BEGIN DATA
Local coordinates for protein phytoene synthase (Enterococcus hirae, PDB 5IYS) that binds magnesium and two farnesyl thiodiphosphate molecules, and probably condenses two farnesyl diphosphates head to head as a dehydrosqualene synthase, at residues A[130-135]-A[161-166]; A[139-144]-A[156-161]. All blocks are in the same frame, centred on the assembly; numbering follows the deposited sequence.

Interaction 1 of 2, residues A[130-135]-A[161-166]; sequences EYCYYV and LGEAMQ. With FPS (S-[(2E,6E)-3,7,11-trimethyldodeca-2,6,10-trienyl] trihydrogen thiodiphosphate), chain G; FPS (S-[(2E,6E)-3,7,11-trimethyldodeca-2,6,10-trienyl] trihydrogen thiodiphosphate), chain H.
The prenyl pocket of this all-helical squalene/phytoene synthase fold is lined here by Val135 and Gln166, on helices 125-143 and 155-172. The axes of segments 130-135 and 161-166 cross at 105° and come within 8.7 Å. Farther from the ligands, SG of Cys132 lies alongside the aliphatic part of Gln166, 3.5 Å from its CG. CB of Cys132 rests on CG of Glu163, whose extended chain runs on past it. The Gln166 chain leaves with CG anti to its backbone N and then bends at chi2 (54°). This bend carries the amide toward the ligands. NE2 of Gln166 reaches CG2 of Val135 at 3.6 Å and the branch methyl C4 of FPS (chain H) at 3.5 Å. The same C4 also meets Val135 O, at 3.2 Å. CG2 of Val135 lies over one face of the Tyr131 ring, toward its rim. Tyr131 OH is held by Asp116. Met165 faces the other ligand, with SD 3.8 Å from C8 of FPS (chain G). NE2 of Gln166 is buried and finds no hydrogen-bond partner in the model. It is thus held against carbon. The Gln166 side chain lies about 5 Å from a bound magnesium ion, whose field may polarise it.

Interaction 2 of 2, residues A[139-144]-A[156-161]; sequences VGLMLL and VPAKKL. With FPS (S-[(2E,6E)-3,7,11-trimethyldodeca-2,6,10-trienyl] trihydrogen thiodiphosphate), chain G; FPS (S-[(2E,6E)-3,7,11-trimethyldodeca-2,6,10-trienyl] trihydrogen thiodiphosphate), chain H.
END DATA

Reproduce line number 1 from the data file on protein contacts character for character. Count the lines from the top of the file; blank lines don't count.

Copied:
Local coordinates for protein phytoene synthase (Enterococcus hirae, PDB 5IYS) that binds magnesium and two farnesyl thiodiphosphate molecules, and probably condenses two farnesyl diphosphates head to head as a dehydrosqualene synthase, at residues A[130-135]-A[161-166]; A[139-144]-A[156-161]. All blocks are in the same frame, centred on the assembly; numbering follows the deposited sequence.